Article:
In 1935, State Congressman Frank L. Baker convinced Pan-Am Oil to cancel Lester’s contract and award it to him. Lester found another gasoline supplier and was able to convince twenty-six of his twenty-seven retail outlets to make the transition with him.

Lester and Ruby’s third child, Lester Lee, Jr., was born August 9, 1937.  Lester remained in the oil and gasoline business the rest of his business career, retiring in his mid-seventies.  As fate would have it, I, Lester’s nephew, was hired by Pan-Am (now American Oil Company), to work in the same building where Lester had been a Commission Agent. In 1971, I became a Commission Agent for Gulf Oil Company working in the same building where Lester made deliveries in 1919. Both places of business were only a short distance from Lester’s house. He would come by often, and I would encourage him to tell me about his experiences in the gasoline business.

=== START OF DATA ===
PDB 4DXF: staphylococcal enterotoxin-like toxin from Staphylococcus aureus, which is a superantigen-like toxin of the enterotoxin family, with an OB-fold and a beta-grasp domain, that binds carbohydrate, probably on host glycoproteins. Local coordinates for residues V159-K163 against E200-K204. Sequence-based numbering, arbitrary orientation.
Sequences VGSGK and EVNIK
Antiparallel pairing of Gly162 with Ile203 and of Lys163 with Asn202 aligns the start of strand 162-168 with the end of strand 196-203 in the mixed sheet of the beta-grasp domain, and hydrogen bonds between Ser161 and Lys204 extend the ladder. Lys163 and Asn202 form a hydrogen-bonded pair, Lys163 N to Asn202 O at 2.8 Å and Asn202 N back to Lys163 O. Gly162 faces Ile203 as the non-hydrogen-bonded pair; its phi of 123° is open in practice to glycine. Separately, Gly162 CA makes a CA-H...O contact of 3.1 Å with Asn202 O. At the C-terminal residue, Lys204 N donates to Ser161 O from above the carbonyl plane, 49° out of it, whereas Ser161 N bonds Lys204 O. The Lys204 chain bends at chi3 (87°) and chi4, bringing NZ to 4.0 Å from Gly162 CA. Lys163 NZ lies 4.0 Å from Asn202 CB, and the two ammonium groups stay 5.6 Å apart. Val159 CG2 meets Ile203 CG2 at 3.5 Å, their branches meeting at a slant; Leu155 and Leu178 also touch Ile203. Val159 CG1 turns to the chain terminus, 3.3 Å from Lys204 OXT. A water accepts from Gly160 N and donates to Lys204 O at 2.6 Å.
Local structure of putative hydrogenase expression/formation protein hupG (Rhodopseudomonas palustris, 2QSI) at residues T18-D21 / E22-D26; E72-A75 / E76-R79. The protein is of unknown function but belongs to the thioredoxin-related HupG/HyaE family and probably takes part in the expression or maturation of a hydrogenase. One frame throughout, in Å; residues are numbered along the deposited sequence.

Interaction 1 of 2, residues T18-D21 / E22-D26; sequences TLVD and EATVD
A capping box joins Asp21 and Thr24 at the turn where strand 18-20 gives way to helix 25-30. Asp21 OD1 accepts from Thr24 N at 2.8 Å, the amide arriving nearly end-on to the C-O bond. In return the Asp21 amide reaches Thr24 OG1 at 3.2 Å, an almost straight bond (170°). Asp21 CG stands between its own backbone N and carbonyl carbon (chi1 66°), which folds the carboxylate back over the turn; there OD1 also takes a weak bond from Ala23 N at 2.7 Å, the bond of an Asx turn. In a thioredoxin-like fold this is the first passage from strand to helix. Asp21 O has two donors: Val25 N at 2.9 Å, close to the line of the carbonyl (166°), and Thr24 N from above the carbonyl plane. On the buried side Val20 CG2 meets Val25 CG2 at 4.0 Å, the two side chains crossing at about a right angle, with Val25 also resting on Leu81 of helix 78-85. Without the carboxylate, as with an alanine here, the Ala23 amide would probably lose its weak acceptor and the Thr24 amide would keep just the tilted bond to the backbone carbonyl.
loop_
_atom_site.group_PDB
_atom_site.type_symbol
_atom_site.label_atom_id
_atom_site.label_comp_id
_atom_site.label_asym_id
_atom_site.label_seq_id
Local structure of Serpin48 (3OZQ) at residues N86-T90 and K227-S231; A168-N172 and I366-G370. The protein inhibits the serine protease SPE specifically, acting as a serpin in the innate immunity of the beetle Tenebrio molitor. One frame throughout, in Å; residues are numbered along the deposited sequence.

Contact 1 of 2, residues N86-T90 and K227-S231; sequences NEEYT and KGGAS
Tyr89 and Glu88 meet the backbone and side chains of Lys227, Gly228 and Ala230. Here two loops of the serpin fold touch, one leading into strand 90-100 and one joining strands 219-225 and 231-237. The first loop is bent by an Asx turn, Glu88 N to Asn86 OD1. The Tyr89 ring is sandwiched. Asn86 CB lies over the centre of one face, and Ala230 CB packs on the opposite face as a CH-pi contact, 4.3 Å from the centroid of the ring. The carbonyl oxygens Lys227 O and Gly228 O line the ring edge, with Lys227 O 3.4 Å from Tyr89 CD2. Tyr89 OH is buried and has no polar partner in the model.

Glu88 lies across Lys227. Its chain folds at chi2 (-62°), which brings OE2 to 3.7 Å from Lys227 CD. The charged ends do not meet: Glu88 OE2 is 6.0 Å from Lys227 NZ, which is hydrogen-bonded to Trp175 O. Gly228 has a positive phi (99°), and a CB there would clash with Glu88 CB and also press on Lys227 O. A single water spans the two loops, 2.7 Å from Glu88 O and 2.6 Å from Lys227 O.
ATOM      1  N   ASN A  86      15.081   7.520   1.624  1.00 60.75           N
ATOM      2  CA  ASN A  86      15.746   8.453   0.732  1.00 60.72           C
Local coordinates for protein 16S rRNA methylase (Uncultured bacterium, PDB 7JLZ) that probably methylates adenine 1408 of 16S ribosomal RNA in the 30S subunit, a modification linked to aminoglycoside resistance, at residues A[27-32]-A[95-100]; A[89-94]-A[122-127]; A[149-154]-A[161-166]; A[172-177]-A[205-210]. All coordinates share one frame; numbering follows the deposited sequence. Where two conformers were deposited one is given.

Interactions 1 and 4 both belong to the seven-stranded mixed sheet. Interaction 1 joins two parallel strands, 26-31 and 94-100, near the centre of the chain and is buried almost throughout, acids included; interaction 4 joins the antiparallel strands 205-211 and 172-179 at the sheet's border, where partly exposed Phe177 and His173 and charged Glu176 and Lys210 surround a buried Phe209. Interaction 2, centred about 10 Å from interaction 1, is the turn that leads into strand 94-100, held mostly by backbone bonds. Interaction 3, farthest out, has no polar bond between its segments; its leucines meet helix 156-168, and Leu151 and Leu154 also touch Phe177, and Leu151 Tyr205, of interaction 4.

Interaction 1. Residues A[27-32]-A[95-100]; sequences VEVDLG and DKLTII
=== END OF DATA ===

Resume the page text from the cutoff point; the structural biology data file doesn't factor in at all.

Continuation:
A few funny and interesting things I remember about Uncle Lester were:

I remember Uncle Lester stepping on children’s toes and then Lester Lee Allred apologizing, pretending he didn’t know;

Bobby, my four-year-old brother retrieving a hammer from the tool shed and breaking a bone in Lester’s foot, because he (Lester) had stepped on his (Bobby’s) injured toe;

How he handled his competition when they repeatedly undercut the price of gasoline; the fruit jar of refreshments he kept under the truck seat to share with friends;

Making it clear he wanted his losses refunded when he caught a man using loaded dice in a crap game; Forgetting about time when he was challenged to a game of checkers.

Some comments from his three children: